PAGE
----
Rome off the beaten path – Rome by tram

Discover Rome off the beaten path on the tram. It’s an easy, cheap and non-touristy way to visit Rome.

A Streetcar Named Great Opportunity

You hardly ever see them and you hardly ever hear them, but trams (streetcars) are part of Rome. They take you past famous monuments and unknown museums. They are a great opportunity to see Rome off the beaten path.

We chose one of Rome’s six tram lines. Tram number 3 is the most interesting line. It is the only one that runs near the city centre.

© Original Photo

This tram line starts at the Pyramid in the south and ends at Villa Borghese, the city park in the north. Read about our experiences of Rome off the beaten track. We hope it will give you an idea for your (next) visit to Rome.

This content is not shown.

Click on this block to display all our content, by accepting our cookies or review our cooky-policy below.

Tram ticket

There is no such thing as an exclusive tram ticket. You can just take a 100-minute ticket that is valid for all public transport in Rome. It is very cheap: 1.50 euro. You also can choose to take a day ticket (7 euros) and make your own Hop-on Hop-off tour. Let’s start:

San Paolo Gate (Porta San Paolo)

It is a run for your life to get to the Roman city gate of San Paolo, which stands in the middle of one of the busiest roundabouts in Rome. The old gate houses a small museum. Three attendants, one with her nose in a crossword puzzle book, another busy with her iPad and the third behind a computer, keep watch in the twilight.

That is no mean feat. “We get about 30 to 40 visitors a day,” says the jigsaw woman. Anyway, the museum is nice because of the models of the ancient ports of Rome (Ostia and Porto). And you have a nice view of the Pyramid.

Pyramid and San Paolo gate (right) © Original Vintage Photo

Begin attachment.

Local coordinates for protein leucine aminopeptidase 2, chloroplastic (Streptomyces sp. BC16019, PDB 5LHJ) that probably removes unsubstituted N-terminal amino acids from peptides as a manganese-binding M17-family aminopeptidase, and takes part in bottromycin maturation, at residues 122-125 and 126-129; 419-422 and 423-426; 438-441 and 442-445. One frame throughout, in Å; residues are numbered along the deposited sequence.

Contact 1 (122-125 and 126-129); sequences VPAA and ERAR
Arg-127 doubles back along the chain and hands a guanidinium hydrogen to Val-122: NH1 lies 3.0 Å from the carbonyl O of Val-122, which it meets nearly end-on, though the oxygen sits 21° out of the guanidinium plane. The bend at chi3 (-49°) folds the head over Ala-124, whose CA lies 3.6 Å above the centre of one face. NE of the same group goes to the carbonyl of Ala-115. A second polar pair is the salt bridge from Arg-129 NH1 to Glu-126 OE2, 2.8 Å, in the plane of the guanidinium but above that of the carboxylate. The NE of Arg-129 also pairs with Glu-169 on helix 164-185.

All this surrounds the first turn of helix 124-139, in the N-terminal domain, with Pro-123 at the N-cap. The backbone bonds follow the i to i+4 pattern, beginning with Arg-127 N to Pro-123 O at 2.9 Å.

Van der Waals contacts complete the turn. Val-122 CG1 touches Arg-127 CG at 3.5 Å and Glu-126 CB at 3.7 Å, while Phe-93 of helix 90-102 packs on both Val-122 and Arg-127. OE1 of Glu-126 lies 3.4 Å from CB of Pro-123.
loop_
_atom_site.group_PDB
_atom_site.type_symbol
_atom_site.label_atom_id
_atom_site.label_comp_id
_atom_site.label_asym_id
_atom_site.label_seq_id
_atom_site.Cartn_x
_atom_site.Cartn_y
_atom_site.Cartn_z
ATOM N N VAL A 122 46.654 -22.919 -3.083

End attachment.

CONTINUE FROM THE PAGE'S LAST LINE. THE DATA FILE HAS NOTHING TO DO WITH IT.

What is a pyramid doing in Rome? Stolen from Egypt, like the many obelisks in the city? Nope. It was erected on the spot as a funerary monument for a high magistrate in the first century AD according to the Egyptian fashion of the time.

The structure was restored a few years ago. The costs of the ‘Egyptian’ monument were borne by a Japanese entrepreneur. Well, if this isn’t ‘Caput mundi’ (Rome, capital of the world) par excellence.

Circus Maximus

At the square of the city gate and the pyramid you will find the departure point of the tram as well. Rome has six lines. We take tram number 3, Rome’s ‘north-south line’, which passes by a few well-known monuments and shows us Rome off the beaten track.

At the starting point, we meet Giovanna, a 70-year-old who tells us she has watered the plants and emptied the mailbox of her flat in the luxurious San Saba district. “I do this every three days, and at a different time each time, to avoid potential thieves”, she says.

This content is not shown.

Click on this block to display all our content, by accepting our cookies or review our cooky-policy below.

She does not live there, however, but in another of her flats in yet another upmarket neighbourhood. Giovanna is an exponent of the generation that has invested its money in housing. If all those second and third flats were to come on the market, the housing shortage would be solved. 

The tram passes the short side of the Circus Maximus. We get off to see part of the tribune of this ancient horse-racing track. You can see the supports of the grandstands, part of the pavement and, if you look closely, even the remains of the sewers. At a kiosk nearby, we bite into a piece of red melon in the shape of a cake. For one sestertius, or is it a euro?

Coliseum (Colosseum)

The tram now heads towards the Coliseum, from the ‘rear side’ so that you can see the mighty structure from inside the tram. Most of the 6 million people that visit the Coliseum every year will not notice that a tram is passing by the building.

At the stop nearby, an extremely fragile lady enters, dressed to the nines in a turquoise waistcoat and lots of bling-bling. “I took a tour of the Coliseum. So interesting!” It’s proof that Romans are proud of their city. ‘Real’ Parisians, it is said, never visit the Eiffel Tower. 

Tram stop near the St. John Basilica © Original Photo

Santa Croce in Gerusalemme